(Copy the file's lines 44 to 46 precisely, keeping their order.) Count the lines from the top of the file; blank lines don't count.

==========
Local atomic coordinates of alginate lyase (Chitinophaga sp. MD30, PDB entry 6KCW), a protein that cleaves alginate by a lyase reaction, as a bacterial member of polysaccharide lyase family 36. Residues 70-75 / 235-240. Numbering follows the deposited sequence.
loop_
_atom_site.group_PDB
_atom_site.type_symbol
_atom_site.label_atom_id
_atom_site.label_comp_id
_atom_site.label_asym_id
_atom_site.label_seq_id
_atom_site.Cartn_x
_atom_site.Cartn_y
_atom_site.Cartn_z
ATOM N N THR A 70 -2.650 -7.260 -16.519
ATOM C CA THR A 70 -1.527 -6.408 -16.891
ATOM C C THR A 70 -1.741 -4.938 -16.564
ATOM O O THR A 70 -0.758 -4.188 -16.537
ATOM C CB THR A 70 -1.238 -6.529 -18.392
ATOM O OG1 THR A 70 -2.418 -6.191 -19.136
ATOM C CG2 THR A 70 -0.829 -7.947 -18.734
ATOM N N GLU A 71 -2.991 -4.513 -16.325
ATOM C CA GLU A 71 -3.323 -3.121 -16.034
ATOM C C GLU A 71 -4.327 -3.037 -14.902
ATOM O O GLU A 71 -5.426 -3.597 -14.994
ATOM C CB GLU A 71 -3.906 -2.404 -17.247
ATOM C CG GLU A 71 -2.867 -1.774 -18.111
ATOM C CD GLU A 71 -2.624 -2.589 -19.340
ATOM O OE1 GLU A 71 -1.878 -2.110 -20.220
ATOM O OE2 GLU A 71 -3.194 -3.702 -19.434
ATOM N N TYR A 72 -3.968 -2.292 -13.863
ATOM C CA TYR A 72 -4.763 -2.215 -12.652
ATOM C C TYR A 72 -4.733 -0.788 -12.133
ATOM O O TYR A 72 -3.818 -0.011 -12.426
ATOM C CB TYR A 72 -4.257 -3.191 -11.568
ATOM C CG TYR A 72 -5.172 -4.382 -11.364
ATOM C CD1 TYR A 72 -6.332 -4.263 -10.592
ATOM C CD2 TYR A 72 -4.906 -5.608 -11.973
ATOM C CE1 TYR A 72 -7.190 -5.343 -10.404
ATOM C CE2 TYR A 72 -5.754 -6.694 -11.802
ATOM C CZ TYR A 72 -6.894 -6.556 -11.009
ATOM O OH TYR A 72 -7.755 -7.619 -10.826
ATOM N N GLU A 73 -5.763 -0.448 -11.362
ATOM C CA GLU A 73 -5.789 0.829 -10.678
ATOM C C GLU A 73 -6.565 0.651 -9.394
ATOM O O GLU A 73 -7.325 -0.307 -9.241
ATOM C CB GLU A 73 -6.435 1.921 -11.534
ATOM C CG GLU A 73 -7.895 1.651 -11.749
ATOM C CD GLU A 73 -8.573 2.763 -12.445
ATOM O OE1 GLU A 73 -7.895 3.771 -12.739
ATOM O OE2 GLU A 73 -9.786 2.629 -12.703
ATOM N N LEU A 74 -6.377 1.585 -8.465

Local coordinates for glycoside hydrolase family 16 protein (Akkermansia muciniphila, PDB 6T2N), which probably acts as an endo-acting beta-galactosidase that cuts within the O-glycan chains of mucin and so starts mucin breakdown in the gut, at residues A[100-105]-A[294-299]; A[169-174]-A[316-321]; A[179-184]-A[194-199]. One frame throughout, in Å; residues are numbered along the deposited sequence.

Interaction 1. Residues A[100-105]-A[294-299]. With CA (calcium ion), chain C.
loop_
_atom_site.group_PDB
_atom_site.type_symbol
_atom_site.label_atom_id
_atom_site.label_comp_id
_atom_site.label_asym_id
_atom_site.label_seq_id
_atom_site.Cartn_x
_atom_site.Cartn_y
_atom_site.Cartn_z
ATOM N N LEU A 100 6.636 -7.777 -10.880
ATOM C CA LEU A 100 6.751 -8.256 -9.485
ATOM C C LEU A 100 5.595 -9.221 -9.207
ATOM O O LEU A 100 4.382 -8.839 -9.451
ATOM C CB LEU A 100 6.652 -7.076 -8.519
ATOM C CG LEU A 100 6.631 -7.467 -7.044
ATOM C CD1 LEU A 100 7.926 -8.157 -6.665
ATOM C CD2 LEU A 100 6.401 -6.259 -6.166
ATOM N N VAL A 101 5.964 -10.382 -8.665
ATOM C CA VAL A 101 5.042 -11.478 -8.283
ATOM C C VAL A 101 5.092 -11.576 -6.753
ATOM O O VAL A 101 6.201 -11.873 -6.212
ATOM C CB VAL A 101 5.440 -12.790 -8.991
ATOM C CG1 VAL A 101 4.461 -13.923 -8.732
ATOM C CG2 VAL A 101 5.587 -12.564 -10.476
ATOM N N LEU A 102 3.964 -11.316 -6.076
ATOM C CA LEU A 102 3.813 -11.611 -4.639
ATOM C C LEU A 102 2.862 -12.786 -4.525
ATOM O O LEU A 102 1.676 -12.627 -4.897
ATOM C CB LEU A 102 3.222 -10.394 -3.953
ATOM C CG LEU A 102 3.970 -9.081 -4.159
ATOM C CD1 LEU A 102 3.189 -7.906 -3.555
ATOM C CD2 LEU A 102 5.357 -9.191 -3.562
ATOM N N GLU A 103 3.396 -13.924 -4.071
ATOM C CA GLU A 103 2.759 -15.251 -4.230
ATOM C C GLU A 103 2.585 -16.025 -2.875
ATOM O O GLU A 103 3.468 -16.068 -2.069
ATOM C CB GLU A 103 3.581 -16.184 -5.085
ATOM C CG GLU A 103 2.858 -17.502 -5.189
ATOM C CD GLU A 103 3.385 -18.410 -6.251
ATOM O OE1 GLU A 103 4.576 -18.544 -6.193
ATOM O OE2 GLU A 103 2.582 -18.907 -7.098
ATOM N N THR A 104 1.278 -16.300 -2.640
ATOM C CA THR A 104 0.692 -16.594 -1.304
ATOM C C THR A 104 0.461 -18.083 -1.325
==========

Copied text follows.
ATOM C CB GLU A 73 -6.435 1.921 -11.534
ATOM C CG GLU A 73 -7.895 1.651 -11.749
ATOM C CD GLU A 73 -8.573 2.763 -12.445